This fly has been famous for taking steelhead and many other
species of western trout, particularly on the Eel and Klamath
rivers. The variation shown was tied by C. Jim Pray.
The origin of this well known West Coast fly was the invention
of John S. Benn, and Irish fly tier. He was born in Malta,
County Cork, Ireland in 1838, moved to San Francisco about 1855,
where he died in 1907.
The original patterns were from feathers of the game bird whose
name the fly bears. A steelhead fly, it was dressed with a black
head, dark claret wool body, yellow throat palmer tied with claret,
yellow tail, and a gray mallard wing.
Another of his patterns was the Martha, named after his favorite
daughter, a constant companion.
The Soule is also his pattern, name after Henry H. Soule, the
outdoor writer and author of Canoe and Camp Cookery,
1885, and Hints and Points for Sportsmen, 1889, both issued
under his pseudonym "Seneca."
as tied by C. Jim Pray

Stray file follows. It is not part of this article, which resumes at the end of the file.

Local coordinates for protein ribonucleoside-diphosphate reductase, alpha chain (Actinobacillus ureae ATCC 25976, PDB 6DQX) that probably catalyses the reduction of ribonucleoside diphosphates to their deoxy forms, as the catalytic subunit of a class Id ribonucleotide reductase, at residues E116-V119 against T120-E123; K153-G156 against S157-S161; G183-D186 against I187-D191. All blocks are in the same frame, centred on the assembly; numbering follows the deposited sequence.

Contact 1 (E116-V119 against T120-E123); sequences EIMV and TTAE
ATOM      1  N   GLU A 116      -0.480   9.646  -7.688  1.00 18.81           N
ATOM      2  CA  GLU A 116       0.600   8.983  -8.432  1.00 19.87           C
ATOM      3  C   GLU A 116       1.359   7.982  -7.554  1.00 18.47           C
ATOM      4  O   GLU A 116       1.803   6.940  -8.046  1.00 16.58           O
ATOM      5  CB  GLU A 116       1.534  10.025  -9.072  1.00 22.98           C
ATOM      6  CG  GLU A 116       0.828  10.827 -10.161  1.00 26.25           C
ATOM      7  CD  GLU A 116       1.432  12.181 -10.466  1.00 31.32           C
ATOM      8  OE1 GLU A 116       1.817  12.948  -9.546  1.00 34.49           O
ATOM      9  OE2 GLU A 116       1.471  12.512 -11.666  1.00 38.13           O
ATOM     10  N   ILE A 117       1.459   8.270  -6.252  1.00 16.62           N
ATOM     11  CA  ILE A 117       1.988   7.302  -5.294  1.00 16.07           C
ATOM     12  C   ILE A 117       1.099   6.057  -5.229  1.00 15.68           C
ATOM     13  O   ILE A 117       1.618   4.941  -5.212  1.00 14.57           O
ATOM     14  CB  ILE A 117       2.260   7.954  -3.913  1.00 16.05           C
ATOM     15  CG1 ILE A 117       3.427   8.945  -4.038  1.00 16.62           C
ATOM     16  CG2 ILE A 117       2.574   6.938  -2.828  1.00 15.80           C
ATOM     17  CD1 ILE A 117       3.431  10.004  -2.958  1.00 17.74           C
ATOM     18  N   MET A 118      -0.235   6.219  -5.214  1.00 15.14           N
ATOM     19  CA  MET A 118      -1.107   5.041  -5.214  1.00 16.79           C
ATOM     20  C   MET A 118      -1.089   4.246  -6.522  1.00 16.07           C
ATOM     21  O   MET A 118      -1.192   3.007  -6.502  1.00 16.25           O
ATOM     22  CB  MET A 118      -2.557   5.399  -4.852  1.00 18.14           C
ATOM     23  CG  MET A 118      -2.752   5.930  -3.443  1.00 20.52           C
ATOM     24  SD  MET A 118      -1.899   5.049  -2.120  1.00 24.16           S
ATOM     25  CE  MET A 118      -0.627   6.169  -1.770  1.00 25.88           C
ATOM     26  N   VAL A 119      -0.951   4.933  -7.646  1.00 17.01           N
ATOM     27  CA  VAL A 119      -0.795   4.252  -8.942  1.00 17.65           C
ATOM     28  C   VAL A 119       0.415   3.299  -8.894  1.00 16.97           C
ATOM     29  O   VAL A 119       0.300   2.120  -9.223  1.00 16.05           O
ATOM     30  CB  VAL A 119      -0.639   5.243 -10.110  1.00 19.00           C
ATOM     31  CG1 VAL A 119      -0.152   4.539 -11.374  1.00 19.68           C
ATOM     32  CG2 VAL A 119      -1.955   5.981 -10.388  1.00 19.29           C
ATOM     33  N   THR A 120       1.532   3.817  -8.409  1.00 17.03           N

Information from Fly Patterns and Their Origins by Harold
Hinsdill Smedley, and Streamer Fly Tying & Fishing by
Joseph D. Bates, Jr., published by Stackpole
Tag: Flat silver tinsel.
Tail: An Amherst pheasant crest feather, very long.
(A small bunch of claret or scarlet hackle fibers may be substituted.
Yellow is used on some variations).
Body: Of claret wool, fairly thin, palmered with claret
hackle, medium thich and fairly long. (This fly usually is dressed
on a heavy number 1 hook, very short).
Throat: A yellow hackle tied on as a collar, moderately
heavily dressed and as long as the palmered claret hackle.
Wing: A small bunch of grey fox tail hair, very long,
extending beyond the tail.
Cheek: Jungle cock, dressed high and rather long.